Calculating Your Claim’s Worth

Understanding how much your claim is worth is crucial for achieving fair compensation. After your accident, you’ll likely hear from an insurance adjuster wanting to settle your claim, preventing you from taking it further and filing legal action. When you’re facing time off work and mounting medical bills, the promise of a quick payout can be tempting, and the offer may seem fair, but you risk recovering much less than your claim is worth.

An attorney can help by calculating the value of your claim and negotiating a fair settlement.

One mistake many individuals make is failing to consider the potential long-term impact of their injuries. Injuries can worsen over time or have lasting consequences, entitling you to more compensation than you might consider settling for. For example, a person might break a bone in a car accident and accept an offer that covers the cost of their medical bills and time off work. However, they later find that they need surgery to correct the fracture and are left with permanent weakness in their hand, affecting their daily life and requiring them to accept a lower-paying job because they can no longer complete their previous duties.

What might have initially seemed a fair settlement is anything but — this individual suffers chronic weakness they could have recovered compensation for and is now out of pocket for additional medical expenses, not to mention the accumulative loss of wages they’ve suffered because they had to accept another job.

An attorney will advise rejecting an offer until they fully understand your injury prognosis and all the potential complications that may occur. They’ll seek expert testimony from the best medical professionals to support your claim.

Dealing with Insurance Adjusters

An insurance adjuster’s primary role is to evaluate your damages and pay out as little as possible. They might use several tactics, from adopting a friendly, empathetic approach to get you on their side to aggressively questioning or pressuring you to accept a low offer. This experience can be overwhelming and intimidating for someone battling physical injuries and emotional stress after an accident.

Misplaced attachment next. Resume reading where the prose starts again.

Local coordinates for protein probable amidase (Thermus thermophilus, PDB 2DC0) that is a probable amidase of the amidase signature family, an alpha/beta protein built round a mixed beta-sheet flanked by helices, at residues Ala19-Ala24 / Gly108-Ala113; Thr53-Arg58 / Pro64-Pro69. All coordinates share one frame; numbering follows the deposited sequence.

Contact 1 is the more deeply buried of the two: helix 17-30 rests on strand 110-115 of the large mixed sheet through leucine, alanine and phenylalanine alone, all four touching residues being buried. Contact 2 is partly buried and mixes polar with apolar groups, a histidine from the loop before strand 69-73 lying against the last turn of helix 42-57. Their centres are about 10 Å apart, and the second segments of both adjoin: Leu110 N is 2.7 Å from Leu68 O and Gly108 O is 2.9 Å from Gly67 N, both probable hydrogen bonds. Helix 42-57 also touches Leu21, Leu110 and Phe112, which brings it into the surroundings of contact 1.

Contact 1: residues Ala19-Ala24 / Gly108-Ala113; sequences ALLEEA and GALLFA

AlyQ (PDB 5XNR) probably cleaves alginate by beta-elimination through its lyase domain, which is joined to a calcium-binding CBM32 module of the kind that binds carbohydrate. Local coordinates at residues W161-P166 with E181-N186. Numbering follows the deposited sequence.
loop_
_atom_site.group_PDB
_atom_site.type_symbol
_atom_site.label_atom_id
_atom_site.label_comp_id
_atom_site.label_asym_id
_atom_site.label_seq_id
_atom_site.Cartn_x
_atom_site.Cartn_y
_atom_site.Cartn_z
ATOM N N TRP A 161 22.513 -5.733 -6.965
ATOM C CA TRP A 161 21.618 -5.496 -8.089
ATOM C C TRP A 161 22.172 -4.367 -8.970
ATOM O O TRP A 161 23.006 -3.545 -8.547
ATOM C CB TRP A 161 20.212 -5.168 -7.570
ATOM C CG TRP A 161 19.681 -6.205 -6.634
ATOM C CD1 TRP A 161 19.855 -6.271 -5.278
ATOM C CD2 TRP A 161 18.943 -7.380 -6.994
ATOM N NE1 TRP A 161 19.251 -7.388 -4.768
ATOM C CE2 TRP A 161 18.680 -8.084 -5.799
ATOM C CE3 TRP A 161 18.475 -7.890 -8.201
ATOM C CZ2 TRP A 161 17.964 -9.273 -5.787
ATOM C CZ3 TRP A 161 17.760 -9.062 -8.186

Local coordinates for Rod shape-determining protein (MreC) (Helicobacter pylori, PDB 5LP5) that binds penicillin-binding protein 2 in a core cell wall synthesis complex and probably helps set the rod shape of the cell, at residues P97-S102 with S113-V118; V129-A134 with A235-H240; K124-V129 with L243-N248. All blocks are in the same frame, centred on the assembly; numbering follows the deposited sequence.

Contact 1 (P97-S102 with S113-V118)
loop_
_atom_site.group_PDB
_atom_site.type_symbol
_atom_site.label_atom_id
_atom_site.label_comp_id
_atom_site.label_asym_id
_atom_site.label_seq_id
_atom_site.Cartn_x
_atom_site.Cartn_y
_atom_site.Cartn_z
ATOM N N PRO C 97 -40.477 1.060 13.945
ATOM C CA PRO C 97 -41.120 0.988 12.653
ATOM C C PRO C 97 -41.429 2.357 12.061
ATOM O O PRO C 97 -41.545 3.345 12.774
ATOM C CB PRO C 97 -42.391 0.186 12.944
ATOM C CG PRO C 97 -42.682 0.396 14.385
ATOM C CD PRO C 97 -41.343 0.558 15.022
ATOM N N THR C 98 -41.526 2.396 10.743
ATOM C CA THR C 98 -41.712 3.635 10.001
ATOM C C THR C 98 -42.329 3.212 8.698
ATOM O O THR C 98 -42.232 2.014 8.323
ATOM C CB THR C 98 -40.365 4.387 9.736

Fortunately, you do not have to navigate this alone. Personal injury lawyers understand the tactics commonly used by adjusters and know how to handle communications to safeguard your claim.

You are under no obligation to speak to an insurance adjuster, but avoiding the conversation does not mean they’ll stop asking for information. An attorney can advise you on how to approach conversations with these parties — including what to say and what not to say. However, there is an additional benefit of hiring legal counsel. Your lawyer can handle all communications on your behalf, meaning you won’t have to worry about inadvertently saying something that could affect your claim. More than that, though, hiring an attorney takes a massive burden off your shoulders — perhaps one of the most important reasons for seeking legal counsel as soon as possible after your accident.

Suffering an injury — especially in an accident that wasn’t your fault — is an immensely trying time. Interviewing attorneys might be the last thing on your mind, but the stress they will take from your plate during your relationship compared to going it alone far outweighs the initial effort. Your attorney’s job is to protect your legal rights and secure the maximum possible compensation you are entitled to — something you may continue to enjoy the benefits of many years or even decades after your accident. In doing so, they provide additional benefits, including giving you the time, freedom, and peace of mind to focus on what is most important: your recovery.

Leave a Reply

Your email address will not be published. Required fields are marked *